No messing around. No fussing. Today we're bringing you a must-know list of facts about Vietnam! If you haven't researched Vietnam, most of this will probably be brand new for you. If you've lived or worked in Vietnam for a long time, hopefully, there are a few nuggets in here that you've never heard before!
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A List Of Facts About Vietnam
Vietnam is the 5th biggest exporter of coffee in the world, netting the economy $2.25 billion in 2020.
For coffee lovers, the perfect place to source fresh coffee or go for a tour of a coffee plantation is Dalat.
Coffee is not indigenous to Vietnam and was brought by the French in 1855.
Vietnam has 54 different ethnic groups! The major ethnic groups are the Kinh (85% of the population) and the Hmong 1.5%. Other ethnic minorities include the Cham 0.2% and the Pa Then 0.01%
The national dish of Vietnam is a noodle soup dish called Pho, which is what most people think of when they think of Vietnamese food. People assume this rice noodles dish has been in the Vietnamese culture for thousands of years, but records indicate that it was first fashioned in the 1880s, lending elements from both Chinese culture and French culture. For example, it wasn't until the French came along that eating red meat was popularized.
Vietnam is the number 1 exporter of dragon fruit. If you've never had it, it tastes like a mixture of strawberries, kiwi, and pear. Dragon fruit might look a little alien, but it has many health benefits. Firstly, it rejuvenates your hair. Secondly, it has a lot of fiber which is excellent for digestion. Thirdly, it is good for diabetes because the fruit has a low glycemic index.
Vietnam is the #1 exporter of cashew nuts and black pepper. My advice: find a local 'nut' guy; you will get a great deal on a wide variety of nuts at a much-reduced price.
Vietnam still employs a lot of people in the agricultural sector. At the last count, 52% of the population worked in a field related to agriculture.
The average salary in Vietnam is only $311 per month. Not much, right? However, compare that to 2000 when the average wage was $300 per year!
Vietnamese music is split into different categories based on geography—the Northern, Central, and Southern.
Vietnamese arts have a long and storied history. However, the most widely bought pieces are old propaganda posters used during the Vietnam War.
The official language is known as Vietnamese. It has six tones and different North, Central, and South dialects.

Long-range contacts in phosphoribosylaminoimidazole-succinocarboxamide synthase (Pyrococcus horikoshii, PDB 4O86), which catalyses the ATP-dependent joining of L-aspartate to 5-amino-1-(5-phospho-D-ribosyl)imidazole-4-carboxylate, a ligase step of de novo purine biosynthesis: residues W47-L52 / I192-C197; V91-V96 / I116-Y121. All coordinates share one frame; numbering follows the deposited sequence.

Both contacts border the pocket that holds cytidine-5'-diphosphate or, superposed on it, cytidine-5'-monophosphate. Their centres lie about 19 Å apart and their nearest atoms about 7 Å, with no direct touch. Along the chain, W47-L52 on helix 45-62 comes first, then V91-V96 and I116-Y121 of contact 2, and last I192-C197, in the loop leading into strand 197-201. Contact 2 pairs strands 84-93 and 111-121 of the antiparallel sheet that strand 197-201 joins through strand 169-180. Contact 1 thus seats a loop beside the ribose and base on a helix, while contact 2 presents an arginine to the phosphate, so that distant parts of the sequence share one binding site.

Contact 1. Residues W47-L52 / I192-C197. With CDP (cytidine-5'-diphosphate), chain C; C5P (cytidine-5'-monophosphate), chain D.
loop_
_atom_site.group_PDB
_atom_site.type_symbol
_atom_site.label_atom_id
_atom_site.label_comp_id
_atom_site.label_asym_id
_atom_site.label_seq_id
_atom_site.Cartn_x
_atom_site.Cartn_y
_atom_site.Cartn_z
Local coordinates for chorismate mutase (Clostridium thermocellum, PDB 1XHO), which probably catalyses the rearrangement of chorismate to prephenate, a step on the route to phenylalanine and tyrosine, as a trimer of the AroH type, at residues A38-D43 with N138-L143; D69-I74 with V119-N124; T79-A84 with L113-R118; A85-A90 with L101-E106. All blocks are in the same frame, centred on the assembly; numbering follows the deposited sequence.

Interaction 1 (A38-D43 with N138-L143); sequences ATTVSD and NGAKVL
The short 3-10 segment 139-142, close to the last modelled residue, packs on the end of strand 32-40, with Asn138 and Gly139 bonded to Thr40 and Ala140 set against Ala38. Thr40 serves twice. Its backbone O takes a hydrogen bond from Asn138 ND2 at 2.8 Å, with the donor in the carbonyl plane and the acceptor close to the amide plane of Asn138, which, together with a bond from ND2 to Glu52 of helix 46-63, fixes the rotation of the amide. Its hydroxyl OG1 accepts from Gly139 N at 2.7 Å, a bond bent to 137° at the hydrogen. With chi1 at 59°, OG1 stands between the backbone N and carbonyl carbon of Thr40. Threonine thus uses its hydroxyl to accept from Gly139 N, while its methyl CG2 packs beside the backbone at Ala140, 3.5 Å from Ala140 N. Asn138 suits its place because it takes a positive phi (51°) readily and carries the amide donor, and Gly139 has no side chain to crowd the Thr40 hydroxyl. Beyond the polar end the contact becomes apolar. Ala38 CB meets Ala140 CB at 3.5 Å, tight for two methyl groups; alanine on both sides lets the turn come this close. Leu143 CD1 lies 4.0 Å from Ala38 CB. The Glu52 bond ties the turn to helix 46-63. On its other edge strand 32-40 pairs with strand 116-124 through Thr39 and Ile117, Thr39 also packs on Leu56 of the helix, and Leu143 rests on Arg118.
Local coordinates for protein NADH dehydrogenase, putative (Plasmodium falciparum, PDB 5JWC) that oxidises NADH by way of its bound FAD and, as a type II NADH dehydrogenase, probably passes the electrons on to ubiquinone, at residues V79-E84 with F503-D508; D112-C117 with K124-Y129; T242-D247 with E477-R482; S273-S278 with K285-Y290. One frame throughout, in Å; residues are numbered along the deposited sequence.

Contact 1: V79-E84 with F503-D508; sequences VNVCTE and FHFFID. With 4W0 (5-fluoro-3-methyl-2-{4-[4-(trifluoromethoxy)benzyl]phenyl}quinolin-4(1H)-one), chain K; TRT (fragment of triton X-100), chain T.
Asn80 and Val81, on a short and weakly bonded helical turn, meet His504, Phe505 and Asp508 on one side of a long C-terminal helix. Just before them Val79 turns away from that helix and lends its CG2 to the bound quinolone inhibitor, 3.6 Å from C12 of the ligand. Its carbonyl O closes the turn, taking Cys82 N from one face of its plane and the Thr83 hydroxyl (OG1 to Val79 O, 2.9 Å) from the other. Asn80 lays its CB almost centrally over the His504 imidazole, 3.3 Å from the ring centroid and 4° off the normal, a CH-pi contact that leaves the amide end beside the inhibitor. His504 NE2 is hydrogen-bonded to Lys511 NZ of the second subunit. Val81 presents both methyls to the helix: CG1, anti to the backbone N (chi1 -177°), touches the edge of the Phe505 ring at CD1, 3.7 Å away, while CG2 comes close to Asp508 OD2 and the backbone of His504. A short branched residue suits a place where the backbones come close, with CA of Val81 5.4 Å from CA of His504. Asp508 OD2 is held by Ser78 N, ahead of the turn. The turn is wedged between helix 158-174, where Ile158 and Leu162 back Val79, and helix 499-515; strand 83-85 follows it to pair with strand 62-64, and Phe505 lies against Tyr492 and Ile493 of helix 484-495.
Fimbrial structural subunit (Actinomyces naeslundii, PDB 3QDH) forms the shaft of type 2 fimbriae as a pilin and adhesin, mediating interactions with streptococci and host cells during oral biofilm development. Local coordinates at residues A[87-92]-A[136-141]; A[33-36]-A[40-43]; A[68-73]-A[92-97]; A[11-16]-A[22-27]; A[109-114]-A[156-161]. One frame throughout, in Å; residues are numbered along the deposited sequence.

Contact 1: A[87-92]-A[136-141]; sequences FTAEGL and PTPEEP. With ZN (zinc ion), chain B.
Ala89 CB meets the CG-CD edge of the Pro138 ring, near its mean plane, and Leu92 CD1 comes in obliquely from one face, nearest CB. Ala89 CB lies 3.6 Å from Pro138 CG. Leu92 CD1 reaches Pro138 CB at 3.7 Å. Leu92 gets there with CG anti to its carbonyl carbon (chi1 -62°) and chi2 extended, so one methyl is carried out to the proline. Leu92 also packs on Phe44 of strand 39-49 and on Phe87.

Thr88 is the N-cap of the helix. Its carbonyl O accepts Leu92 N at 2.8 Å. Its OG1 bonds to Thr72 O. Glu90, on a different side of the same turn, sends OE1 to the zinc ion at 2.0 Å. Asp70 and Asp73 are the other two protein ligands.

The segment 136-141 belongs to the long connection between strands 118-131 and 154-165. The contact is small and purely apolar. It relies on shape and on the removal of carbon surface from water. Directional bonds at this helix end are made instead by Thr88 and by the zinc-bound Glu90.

Tourism has exploded. In 2000 the number of tourists per annum was 4 million. By 2017 that number had risen to 13 million. Interestingly, a lot of these tourists are Chinese. About 32%. Those numbers might sound big but are nothing compared to Thailand, which welcomed 38 million overall tourists in 2018.
Rice is king! The average Vietnamese person eats 7.6kg of rice per month.
80% of Vietnamese people are atheists, although the line becomes a little blurry regarding animism, I.e., superstitious folk beliefs.
Globally speaking, the sea to the east of Vietnam is known as the South China Sea; however, this name is disputed by the Vietnamese, and they simply know it as the east sea.
Vietnam is a relatively short nation. The average height for a man is 164cm, and the average height for a woman is 152cm. Interestingly, the number is rising with access to better nutrition. See the difference between North and South Korea.
Measured in 2014, only 3.6% of Vietnamese people were obese.
However, Vietnam also has the fastest rising obesity rates in Southeast Asia. About 40% of children in urban areas are estimated to be overweight.
White skin is a status symbol because dark skin is associated with back-breaking work in the fields. Cosmetics shops are stocked with whitening cream, and you will even see some people who take it a step further and have special skin bleaching treatments.
40% of the Vietnamese population have the surname Nguyen. Nguyen is the name of a revered Vietnamese dynasty.
The Motorbike is the number 1 way to get around, and there are 50 million motorbikes in the country; however, car ownership has also shot up. 5.7% of Vietnamese households now own a car. By 2025 that number is expected to jump to 9% and 30% by 2030.